By Jack Cunniff
(July 18, 2015) NEWPORT, Rhode Island – The International Tennis Hall of Fame inducted three new members on Saturday afternoon, Amelie Mauresmo and David Hall in the Recent Player category and Nancy Jeffett in the Contributor category.
Mauresmo, who could not attend the ceremony due to the impending birth of her first child, was the first Frenchwoman to ever achieve the No. 1 ranking and won two major events in her career, the 2006 Australian Open and 2006 Wimbledon Championships. Her first significant achievement as a professional was in January 1999, reaching her first major final at the Australian Open. The tennis world took notice of her game, a mix of power and grace, and over the next several years Mauresmo added an effective volley and net game to her repertoire. These added dimensions culminated in her most successful year, when she captured two of the four major events in 2006.
In total, Mauresmo won 25 WTA Singles titles, including the year-end WTA Tour Championships in 2005. She also represented France in the 2000 and 2004 Olympics, winning a silver medal in Athens 2004, and was a seven-time member of the French Fed Cup team, including the 2003 squad that won the championship.
Mauresmo retired from professional tennis following the 2009 U.S. Open, but has not disappeared from the tennis scene. Today she is the coach of Andy Murray, the No. 3 ranked player, a rare women’s coach on the ATP Tour. She also successfully coached her countrywoman Marion Bartoli to the 2013 Wimbledon title, and since 2012 has been the coach of the French Federation Cup Team.
David Hall of Australia is a former No. 1 ranked wheelchair tennis player. When he was 16, David was involved in a car accident that resulted in the amputation of both legs. Very soon after, he was inspired when he saw a photograph of a wheelchair tennis player. He used tennis as an outlet, and turned a negative into a positive. His incredibly successful wheelchair tennis career includes six Paralympic medals, including a gold medal in Wheelchair Singles in his hometown of Sydney, and 32 singles championships. Hall was introduced by his former coach, Rich Berman.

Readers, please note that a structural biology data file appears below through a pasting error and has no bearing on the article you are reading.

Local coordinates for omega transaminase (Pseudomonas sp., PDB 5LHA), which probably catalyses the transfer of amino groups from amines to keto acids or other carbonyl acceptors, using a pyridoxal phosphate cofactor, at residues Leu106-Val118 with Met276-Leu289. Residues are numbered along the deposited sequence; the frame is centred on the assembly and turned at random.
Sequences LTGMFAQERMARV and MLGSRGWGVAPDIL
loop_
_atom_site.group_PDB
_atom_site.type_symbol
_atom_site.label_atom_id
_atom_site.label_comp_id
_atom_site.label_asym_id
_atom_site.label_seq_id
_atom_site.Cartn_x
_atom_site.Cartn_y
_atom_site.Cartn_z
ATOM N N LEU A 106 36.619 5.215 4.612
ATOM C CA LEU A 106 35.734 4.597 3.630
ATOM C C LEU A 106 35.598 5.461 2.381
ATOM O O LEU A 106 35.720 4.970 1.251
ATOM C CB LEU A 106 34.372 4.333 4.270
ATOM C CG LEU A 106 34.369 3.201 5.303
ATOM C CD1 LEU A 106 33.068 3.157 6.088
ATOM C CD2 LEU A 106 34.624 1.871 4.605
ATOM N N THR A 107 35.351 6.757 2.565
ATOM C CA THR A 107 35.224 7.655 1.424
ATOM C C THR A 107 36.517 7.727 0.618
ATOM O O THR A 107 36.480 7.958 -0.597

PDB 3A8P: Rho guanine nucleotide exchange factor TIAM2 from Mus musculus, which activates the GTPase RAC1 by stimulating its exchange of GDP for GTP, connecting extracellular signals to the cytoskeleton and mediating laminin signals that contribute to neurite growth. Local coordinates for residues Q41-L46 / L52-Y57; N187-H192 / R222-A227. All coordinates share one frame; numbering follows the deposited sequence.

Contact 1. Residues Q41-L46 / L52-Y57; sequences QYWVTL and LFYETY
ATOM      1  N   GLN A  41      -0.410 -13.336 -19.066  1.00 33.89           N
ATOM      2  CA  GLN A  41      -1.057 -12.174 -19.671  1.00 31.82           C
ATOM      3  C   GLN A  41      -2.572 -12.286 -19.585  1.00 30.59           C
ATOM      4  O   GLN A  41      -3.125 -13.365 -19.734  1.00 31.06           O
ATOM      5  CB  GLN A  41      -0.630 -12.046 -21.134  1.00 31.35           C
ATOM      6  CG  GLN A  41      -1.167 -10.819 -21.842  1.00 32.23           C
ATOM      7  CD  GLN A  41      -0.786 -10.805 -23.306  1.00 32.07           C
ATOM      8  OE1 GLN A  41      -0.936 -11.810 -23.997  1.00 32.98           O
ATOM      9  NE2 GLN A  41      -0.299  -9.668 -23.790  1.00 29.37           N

Nancy Jeffett was introduced by Hall-of-Famer Pam Shriver. In her comments, Shriver highlighted Jeffett’s accomplishments, most notably co-founding the Maureen Connolly Brinker Tennis Foundation with “Little Mo” Connolly. To this day, the MCB Foundation sponsors junior tennis tournaments, and helps develop and support junior players worldwide. Shriver also noted that Jeffett was influential in the decision to host a 1965 Davis Cup tie featuring Arthur Ashe in a Dallas public park, foreshadowing the move of the U.S. Open to a public facility.
The Enshrinement Ceremony also featured the Hall of Fame ring presentation to Billie Jean King, a 1987 Tennis Hall of Fame inductee.
(November 25, 2014) – The International Tennis Hall of Fame announced on Tuesday the death of 2004 inductee Dorothy “Dodo” Cheney. She was 98 years old. She passed away surrounded by her family in Escondido, Calif. on November 23, following a brief illness.
Cheney first started playing as a young child and was an active competitor well into her 90s. Cheney won an extraordinary 391 gold balls – this is awarded by the United States Tennis Association (USTA) to winners of its national titles, amateur or professional, junior or senior. Among her 391 national titles, Cheney was a champion numerous times in singles, doubles, and mixed doubles, across various age levels, and on all surfaces.
In 1938, Cheney became the first American woman to win the Australian Championships (now known as the Australian Open). She was a runner up three times in women’s doubles at Grand Slam tournaments and four times in mixed doubles. In addition to her Australian Championships title, Cheney reached four semifinals at the U.S. Championships and one semifinal each at Wimbledon and the French Championships.
Cheney was ranked in the world top-10 in the late 1930s through mid 1940s. She reached a career high of World No. 6 in 1946. She was the No. 3 ranked player in the United States in 1937, 1938, and 1941. She competed against peers including Hall of Famers Helen Wills Moody, Alice Marble, Sarah Palfrey Cooke, and Pauline Betz Addie, among others.